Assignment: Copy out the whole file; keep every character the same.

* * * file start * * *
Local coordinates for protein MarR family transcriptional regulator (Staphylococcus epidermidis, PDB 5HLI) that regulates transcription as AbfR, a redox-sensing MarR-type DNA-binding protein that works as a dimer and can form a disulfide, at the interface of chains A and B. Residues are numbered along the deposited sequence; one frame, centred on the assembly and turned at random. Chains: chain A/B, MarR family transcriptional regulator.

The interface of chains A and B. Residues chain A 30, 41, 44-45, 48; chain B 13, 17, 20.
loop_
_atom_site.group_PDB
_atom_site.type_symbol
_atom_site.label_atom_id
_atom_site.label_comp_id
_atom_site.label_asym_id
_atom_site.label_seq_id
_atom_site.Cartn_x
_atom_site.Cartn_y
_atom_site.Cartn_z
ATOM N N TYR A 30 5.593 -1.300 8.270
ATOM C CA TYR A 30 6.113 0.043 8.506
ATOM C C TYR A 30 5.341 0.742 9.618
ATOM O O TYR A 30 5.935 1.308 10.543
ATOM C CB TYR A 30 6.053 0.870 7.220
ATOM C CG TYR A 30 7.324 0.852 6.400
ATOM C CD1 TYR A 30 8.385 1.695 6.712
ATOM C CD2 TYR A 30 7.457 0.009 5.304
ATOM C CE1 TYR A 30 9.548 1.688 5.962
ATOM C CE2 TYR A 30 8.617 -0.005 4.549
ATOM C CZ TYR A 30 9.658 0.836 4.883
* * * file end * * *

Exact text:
Local coordinates for protein MarR family transcriptional regulator (Staphylococcus epidermidis, PDB 5HLI) that regulates transcription as AbfR, a redox-sensing MarR-type DNA-binding protein that works as a dimer and can form a disulfide, at the interface of chains A and B. Residues are numbered along the deposited sequence; one frame, centred on the assembly and turned at random. Chains: chain A/B, MarR family transcriptional regulator.

The interface of chains A and B. Residues chain A 30, 41, 44-45, 48; chain B 13, 17, 20.
loop_
_atom_site.group_PDB
_atom_site.type_symbol
_atom_site.label_atom_id
_atom_site.label_comp_id
_atom_site.label_asym_id
_atom_site.label_seq_id
_atom_site.Cartn_x
_atom_site.Cartn_y
_atom_site.Cartn_z
ATOM N N TYR A 30 5.593 -1.300 8.270
ATOM C CA TYR A 30 6.113 0.043 8.506
ATOM C C TYR A 30 5.341 0.742 9.618
ATOM O O TYR A 30 5.935 1.308 10.543
ATOM C CB TYR A 30 6.053 0.870 7.220
ATOM C CG TYR A 30 7.324 0.852 6.400
ATOM C CD1 TYR A 30 8.385 1.695 6.712
ATOM C CD2 TYR A 30 7.457 0.009 5.304
ATOM C CE1 TYR A 30 9.548 1.688 5.962
ATOM C CE2 TYR A 30 8.617 -0.005 4.549
ATOM C CZ TYR A 30 9.658 0.836 4.883